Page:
Does utilitarianism imply materialism?

Utilitarianism has for one component epicurianism, which is a materialist philosophy, and also consequentialism which cares about real life consequences of actions.

  • Utilitarianism is a consequence of materialism, not vice versa. Sep 19 at 17:25
  • There are utilitarians that reject Epicurean physics (almost nobody today subscribes to Epicurean physics).
    – Hokon
    Sep 19 at 20:15
  • @DavidGudeman "Utilitarianism is a consequence of materialism, not vice versa." Could you explain further?
    – Starckman
    Sep 22 at 3:02
  • Obligations, if they exist as real things are immaterial, so materialism implies that they don't exist. Utilitarianism is a common way of simulating them a material world. By contrast, one can be a non-materialist about many things and still be a utilitarian with respect to obligations. So one can be a utilitarian without being a materialist, but on the other hand, I suppose one can be a materialist without being a utilitarian because there are alternative material accounts of obligations. I guess neither implies the other. Sep 22 at 3:12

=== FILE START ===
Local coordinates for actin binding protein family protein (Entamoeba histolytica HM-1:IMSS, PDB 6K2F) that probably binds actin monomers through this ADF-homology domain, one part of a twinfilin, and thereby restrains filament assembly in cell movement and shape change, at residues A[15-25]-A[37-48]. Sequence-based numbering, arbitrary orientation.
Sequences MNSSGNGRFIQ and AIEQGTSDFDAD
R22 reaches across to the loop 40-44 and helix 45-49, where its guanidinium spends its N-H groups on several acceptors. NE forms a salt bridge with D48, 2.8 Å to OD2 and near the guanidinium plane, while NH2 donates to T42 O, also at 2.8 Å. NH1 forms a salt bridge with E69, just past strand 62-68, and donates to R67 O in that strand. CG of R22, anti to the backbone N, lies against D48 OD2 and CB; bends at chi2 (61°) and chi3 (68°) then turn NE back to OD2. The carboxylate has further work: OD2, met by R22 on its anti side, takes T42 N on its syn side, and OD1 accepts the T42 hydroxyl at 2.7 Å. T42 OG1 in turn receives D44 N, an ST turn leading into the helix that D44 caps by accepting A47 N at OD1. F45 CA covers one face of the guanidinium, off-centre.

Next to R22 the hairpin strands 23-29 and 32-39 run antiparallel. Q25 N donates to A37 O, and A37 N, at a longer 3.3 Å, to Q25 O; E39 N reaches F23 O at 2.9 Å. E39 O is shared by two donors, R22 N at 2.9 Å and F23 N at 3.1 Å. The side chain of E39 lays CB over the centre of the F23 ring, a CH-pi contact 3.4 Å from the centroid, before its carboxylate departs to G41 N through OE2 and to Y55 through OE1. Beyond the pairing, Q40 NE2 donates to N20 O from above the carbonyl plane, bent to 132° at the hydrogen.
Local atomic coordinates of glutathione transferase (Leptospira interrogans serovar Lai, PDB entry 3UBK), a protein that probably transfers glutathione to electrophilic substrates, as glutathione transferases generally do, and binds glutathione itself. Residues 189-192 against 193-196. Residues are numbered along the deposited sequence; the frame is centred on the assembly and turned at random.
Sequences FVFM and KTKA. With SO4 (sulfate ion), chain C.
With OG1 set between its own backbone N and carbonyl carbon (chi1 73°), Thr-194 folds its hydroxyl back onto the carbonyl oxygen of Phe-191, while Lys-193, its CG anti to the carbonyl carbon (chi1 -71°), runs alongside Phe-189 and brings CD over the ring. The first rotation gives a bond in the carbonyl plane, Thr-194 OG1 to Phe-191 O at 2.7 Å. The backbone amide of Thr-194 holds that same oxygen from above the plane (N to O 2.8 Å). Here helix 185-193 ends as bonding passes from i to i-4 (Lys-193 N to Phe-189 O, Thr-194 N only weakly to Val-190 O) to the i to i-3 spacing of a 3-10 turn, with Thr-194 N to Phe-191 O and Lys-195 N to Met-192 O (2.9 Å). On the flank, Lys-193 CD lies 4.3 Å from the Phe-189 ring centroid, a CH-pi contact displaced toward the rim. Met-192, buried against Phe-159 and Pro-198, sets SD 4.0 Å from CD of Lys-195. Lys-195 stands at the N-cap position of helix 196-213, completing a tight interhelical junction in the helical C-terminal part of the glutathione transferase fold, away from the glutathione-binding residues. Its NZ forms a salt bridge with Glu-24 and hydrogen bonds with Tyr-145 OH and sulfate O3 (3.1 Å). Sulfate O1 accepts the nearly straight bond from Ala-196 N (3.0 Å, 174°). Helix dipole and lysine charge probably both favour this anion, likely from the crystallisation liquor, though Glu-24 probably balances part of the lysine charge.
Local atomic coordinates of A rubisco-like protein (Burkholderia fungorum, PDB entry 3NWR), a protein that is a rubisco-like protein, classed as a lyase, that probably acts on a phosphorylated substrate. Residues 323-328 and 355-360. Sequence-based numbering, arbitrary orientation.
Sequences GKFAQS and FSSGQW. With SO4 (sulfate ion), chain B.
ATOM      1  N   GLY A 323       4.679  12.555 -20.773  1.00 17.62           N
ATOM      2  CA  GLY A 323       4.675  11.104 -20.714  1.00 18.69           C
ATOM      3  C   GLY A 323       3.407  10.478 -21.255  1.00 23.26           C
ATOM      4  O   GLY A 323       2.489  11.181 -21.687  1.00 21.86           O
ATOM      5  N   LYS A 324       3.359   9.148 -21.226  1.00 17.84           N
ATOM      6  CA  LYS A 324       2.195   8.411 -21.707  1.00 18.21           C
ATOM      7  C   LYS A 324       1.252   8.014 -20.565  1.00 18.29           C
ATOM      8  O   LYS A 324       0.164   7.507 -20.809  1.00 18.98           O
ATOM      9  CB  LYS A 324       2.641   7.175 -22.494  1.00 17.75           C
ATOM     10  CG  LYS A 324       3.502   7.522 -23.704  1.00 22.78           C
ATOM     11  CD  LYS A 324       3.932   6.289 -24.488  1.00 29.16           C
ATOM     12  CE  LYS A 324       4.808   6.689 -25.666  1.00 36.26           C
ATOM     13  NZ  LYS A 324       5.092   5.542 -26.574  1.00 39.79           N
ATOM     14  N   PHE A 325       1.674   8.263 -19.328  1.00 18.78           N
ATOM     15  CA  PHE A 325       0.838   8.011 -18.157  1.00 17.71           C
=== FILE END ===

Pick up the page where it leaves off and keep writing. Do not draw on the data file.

• I guess you could also be a theist and still subscribe to utilitarianism because bringing people to god is the greatest good so bringing as many people to god is the greatest good for the greatest number
    – Annika
    Oct 18 at 23:52


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